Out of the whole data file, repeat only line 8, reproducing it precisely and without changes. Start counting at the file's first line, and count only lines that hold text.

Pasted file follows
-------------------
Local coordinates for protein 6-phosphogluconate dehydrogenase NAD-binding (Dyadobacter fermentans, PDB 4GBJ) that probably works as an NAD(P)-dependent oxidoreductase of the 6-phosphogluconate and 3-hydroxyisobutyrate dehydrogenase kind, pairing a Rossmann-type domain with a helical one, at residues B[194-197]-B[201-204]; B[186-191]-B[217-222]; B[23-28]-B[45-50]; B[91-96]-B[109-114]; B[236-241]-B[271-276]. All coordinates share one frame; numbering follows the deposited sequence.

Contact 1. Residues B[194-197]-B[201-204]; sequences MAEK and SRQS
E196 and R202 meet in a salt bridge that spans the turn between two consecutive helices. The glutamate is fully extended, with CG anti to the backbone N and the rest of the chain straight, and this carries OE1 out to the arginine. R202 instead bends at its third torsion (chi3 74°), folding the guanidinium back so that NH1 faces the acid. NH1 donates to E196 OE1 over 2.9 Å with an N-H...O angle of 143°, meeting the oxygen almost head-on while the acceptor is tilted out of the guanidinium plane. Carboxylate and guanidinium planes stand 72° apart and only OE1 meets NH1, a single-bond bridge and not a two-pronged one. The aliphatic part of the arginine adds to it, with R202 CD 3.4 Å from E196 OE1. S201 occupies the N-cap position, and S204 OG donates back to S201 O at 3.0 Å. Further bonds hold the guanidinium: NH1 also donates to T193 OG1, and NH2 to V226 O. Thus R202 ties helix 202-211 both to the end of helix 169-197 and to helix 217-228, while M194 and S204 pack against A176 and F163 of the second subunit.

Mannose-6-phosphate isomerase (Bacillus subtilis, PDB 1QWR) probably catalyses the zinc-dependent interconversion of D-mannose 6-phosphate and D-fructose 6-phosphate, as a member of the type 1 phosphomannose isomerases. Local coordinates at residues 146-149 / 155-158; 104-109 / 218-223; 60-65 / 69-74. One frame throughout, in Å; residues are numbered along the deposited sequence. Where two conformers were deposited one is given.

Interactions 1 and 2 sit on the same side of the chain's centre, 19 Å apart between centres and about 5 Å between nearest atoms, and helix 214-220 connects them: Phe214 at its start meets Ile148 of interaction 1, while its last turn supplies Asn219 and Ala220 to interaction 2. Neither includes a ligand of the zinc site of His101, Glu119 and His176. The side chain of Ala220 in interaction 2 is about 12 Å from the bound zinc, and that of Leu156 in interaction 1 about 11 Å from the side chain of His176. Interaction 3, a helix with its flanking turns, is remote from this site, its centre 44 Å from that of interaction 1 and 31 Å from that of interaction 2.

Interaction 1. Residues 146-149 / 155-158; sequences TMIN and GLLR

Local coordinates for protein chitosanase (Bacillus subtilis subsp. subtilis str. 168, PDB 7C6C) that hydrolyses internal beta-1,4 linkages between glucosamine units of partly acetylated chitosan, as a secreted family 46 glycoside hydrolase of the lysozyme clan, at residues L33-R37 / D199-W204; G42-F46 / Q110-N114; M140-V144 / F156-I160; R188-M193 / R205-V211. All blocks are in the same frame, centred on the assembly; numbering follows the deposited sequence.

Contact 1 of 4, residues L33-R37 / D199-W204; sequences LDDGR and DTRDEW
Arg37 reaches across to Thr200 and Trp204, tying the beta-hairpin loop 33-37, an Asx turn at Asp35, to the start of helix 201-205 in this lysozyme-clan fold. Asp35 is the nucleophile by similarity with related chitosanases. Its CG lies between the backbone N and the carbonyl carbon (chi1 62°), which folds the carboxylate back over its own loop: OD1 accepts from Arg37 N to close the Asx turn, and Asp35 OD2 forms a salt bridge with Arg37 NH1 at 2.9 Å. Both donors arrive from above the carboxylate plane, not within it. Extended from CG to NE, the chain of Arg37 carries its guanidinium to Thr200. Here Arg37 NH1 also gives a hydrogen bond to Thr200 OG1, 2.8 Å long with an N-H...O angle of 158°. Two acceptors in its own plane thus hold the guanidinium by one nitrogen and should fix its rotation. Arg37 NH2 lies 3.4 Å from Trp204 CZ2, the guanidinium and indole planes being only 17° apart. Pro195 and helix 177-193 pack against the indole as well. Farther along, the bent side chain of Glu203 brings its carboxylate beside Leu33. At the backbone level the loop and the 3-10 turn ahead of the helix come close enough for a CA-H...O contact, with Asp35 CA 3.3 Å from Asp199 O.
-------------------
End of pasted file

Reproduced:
Contact 1 of 4, residues L33-R37 / D199-W204; sequences LDDGR and DTRDEW